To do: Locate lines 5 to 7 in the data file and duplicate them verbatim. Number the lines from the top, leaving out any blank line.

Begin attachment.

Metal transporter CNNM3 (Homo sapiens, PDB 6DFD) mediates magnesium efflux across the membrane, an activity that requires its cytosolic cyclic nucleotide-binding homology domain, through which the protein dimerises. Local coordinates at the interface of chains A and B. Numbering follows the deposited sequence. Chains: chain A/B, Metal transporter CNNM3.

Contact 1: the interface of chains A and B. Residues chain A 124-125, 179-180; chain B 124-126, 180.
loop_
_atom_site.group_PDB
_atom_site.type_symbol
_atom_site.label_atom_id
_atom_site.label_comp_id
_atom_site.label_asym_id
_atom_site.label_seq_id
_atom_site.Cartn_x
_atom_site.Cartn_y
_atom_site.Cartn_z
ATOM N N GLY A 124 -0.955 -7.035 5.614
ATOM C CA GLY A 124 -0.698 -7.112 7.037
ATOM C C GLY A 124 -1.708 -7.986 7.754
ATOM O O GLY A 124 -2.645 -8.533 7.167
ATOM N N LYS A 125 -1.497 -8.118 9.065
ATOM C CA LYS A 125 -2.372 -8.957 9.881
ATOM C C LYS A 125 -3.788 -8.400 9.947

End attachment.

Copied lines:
_atom_site.type_symbol
_atom_site.label_atom_id
_atom_site.label_comp_id